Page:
BACK in the last century, an Italian sommelier who became a friend spent a fair amount of time in my kitchen, much of it insisting that nearly every iconic American food was made not just first but better in the country of his birth. Apple pie? They had it at crostata. Grilled cheese? Mozzarella en carrozza was the Model A. Meatloaf? They call it polpettone.
Despite his annoying nationalist arrogance, it was impossible to deny he was absolutely right when it came to macaroni and cheese. Pasta ai quattro formaggi not only predates Kraft, it trumps it, big time. Cheese and pasta just go together like a burger and fries.
Starch is comfort. Cheese is seduction. Put them together and you’re asking for pleasure, especially if you eat pasta the way the Italians do, as a first course rather than the main event. A small portion is the perfect size.
My friend Giorgio would never deviate from any of the recipes his great-grandparents followed, but this being America, our national instinct is to reinvent any dish, borrowing an ingredient from Cuisine A and a technique from Cuisine B. Pasta and cheese, in particular, can be tweaked, upgraded and even translated, ingredient by ingredient, almost into infinity.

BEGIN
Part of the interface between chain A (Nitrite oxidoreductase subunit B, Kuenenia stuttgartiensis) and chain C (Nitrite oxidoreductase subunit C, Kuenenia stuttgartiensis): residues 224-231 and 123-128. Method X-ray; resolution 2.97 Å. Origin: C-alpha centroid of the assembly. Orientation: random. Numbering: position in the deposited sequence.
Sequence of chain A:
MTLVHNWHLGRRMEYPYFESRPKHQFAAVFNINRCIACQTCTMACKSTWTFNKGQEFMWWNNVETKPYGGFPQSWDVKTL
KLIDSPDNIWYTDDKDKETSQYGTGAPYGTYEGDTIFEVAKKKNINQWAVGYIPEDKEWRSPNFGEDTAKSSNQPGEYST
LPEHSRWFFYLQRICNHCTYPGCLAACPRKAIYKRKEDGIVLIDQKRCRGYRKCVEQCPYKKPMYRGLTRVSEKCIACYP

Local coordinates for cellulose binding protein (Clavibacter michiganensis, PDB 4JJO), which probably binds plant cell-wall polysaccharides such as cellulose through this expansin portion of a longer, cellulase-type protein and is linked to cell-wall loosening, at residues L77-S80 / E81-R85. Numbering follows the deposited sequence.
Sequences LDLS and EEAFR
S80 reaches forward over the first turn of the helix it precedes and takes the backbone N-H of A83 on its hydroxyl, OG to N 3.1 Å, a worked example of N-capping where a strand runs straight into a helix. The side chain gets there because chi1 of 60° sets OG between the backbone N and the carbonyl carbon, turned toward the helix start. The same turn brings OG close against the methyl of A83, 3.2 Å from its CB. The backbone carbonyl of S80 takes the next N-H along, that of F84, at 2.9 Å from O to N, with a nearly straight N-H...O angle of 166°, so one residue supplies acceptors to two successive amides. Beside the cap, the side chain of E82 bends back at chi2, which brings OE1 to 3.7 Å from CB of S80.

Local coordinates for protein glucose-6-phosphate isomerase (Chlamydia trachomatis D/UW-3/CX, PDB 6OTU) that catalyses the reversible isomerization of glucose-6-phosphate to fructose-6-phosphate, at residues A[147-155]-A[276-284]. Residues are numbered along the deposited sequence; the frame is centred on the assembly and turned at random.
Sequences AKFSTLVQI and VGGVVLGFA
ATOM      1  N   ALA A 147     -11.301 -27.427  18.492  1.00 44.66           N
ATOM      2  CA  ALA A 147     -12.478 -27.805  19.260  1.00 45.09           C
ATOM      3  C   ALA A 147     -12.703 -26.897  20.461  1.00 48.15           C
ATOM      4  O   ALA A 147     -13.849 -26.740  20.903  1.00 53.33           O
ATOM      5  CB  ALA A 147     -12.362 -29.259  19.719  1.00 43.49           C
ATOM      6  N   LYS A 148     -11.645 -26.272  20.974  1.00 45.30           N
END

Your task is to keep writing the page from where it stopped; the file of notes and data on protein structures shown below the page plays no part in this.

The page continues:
Now that the cheese aisle has grown so far and so wide, and specialty shops have proliferated, the choices are limitless: You can mix and match with even the classic recipes. Change the cheese and you get something that tastes completely new.
Start with that pasta with four cheeses. Traditionally, in Italy, it is made with some variation on the quartet of Bel Paese, fontina, Gorgonzola and Parmigiano-Reggiano. Some recipes use mozzarella instead of fontina, and pecorino Romano instead of Parmigiano.